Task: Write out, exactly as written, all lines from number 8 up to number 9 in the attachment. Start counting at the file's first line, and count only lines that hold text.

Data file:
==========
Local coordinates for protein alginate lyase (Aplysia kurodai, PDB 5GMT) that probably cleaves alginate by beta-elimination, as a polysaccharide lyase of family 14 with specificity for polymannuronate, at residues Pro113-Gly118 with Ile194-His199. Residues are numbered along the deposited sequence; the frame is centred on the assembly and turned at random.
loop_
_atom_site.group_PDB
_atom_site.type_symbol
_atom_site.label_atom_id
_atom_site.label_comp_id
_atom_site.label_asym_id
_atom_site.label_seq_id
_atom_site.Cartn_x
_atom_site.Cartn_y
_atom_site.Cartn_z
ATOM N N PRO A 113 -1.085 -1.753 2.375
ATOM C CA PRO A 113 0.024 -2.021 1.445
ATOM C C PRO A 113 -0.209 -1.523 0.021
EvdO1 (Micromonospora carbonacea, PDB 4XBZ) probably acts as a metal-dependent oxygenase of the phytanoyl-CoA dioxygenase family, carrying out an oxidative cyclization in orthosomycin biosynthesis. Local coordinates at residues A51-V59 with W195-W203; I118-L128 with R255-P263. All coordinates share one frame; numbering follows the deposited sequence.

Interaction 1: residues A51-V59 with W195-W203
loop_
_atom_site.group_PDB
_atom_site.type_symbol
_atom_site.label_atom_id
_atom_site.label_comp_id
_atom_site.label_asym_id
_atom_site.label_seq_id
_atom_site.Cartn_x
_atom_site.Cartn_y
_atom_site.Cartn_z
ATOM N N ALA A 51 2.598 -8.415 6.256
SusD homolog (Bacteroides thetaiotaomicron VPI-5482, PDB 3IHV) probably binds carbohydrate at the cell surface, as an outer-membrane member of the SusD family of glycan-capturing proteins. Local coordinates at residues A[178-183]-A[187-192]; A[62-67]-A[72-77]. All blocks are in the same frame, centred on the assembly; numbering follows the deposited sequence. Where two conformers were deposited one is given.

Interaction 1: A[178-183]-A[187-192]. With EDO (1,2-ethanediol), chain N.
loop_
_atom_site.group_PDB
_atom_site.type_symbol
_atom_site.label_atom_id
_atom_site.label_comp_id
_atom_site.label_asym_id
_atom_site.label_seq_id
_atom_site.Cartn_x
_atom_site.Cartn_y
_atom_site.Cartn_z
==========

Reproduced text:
_atom_site.label_seq_id
_atom_site.Cartn_x